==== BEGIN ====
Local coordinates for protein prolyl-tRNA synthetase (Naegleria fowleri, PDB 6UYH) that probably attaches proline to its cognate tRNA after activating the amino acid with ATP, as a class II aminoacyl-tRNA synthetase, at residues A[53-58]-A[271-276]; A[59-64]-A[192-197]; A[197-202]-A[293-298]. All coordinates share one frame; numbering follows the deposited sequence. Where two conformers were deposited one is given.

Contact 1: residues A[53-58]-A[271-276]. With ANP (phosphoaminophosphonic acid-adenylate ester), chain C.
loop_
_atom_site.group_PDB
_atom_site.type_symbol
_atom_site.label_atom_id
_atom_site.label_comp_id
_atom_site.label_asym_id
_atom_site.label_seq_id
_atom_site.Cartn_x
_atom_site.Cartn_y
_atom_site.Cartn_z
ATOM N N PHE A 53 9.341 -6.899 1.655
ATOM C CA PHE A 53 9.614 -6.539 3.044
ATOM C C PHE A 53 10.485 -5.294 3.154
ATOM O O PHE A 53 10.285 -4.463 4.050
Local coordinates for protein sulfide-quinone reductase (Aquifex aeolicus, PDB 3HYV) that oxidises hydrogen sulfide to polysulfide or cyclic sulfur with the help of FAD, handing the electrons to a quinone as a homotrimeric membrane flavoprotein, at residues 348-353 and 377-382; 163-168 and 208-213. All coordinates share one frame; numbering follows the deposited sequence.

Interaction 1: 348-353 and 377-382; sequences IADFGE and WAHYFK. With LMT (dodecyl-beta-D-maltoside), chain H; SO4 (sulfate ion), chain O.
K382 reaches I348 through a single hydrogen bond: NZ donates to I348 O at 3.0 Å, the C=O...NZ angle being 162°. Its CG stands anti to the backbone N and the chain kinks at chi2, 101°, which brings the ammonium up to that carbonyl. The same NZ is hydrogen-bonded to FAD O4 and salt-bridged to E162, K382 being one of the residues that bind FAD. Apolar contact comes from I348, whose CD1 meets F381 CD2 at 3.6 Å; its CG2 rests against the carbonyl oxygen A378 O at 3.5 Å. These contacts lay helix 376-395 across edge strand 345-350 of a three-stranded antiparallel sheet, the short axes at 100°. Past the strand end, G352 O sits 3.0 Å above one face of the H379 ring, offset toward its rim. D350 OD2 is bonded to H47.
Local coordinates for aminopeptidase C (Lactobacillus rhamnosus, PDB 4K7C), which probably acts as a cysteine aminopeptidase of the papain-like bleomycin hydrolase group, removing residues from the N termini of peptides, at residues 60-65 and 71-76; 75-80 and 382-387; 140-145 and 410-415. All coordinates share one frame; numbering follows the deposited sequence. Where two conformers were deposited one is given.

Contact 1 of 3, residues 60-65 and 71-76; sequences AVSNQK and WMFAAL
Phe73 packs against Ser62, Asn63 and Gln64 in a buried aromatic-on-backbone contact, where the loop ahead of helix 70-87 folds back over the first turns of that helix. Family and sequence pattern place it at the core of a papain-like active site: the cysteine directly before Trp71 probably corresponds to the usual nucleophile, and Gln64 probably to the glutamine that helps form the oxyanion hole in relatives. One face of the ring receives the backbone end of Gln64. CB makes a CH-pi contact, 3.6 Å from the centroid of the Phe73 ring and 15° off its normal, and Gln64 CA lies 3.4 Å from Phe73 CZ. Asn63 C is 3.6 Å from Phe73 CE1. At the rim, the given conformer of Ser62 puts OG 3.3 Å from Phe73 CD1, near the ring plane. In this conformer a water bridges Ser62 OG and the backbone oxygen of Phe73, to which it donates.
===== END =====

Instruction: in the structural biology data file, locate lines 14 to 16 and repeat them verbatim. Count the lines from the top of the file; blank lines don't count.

ATOM C CA PHE A 53 9.614 -6.539 3.044
ATOM C C PHE A 53 10.485 -5.294 3.154
ATOM O O PHE A 53 10.285 -4.463 4.050